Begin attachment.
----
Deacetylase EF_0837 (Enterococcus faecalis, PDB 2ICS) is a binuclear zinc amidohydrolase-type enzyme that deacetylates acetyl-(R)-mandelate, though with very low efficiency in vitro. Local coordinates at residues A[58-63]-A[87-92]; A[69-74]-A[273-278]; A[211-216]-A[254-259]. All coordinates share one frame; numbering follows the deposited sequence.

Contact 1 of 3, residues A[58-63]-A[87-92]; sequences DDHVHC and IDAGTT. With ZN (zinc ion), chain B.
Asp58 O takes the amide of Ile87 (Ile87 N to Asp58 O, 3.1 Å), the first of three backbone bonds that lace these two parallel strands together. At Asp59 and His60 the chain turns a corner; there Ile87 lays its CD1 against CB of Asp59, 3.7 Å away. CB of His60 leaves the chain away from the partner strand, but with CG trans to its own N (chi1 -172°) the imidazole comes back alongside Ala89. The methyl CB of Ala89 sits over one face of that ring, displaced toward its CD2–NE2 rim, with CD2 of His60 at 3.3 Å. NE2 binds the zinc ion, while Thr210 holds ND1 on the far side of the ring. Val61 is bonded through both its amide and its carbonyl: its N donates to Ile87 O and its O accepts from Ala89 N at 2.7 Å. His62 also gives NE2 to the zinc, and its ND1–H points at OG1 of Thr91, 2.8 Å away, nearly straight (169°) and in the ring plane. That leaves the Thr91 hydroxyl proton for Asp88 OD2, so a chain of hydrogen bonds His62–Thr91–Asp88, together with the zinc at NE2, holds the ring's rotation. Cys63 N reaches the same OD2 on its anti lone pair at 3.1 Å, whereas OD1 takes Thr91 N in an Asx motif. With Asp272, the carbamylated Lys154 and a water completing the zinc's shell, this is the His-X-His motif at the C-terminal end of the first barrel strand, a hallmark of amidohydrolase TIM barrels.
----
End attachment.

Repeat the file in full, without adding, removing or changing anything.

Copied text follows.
Deacetylase EF_0837 (Enterococcus faecalis, PDB 2ICS) is a binuclear zinc amidohydrolase-type enzyme that deacetylates acetyl-(R)-mandelate, though with very low efficiency in vitro. Local coordinates at residues A[58-63]-A[87-92]; A[69-74]-A[273-278]; A[211-216]-A[254-259]. All coordinates share one frame; numbering follows the deposited sequence.

Contact 1 of 3, residues A[58-63]-A[87-92]; sequences DDHVHC and IDAGTT. With ZN (zinc ion), chain B.
Asp58 O takes the amide of Ile87 (Ile87 N to Asp58 O, 3.1 Å), the first of three backbone bonds that lace these two parallel strands together. At Asp59 and His60 the chain turns a corner; there Ile87 lays its CD1 against CB of Asp59, 3.7 Å away. CB of His60 leaves the chain away from the partner strand, but with CG trans to its own N (chi1 -172°) the imidazole comes back alongside Ala89. The methyl CB of Ala89 sits over one face of that ring, displaced toward its CD2–NE2 rim, with CD2 of His60 at 3.3 Å. NE2 binds the zinc ion, while Thr210 holds ND1 on the far side of the ring. Val61 is bonded through both its amide and its carbonyl: its N donates to Ile87 O and its O accepts from Ala89 N at 2.7 Å. His62 also gives NE2 to the zinc, and its ND1–H points at OG1 of Thr91, 2.8 Å away, nearly straight (169°) and in the ring plane. That leaves the Thr91 hydroxyl proton for Asp88 OD2, so a chain of hydrogen bonds His62–Thr91–Asp88, together with the zinc at NE2, holds the ring's rotation. Cys63 N reaches the same OD2 on its anti lone pair at 3.1 Å, whereas OD1 takes Thr91 N in an Asx motif. With Asp272, the carbamylated Lys154 and a water completing the zinc's shell, this is the His-X-His motif at the C-terminal end of the first barrel strand, a hallmark of amidohydrolase TIM barrels.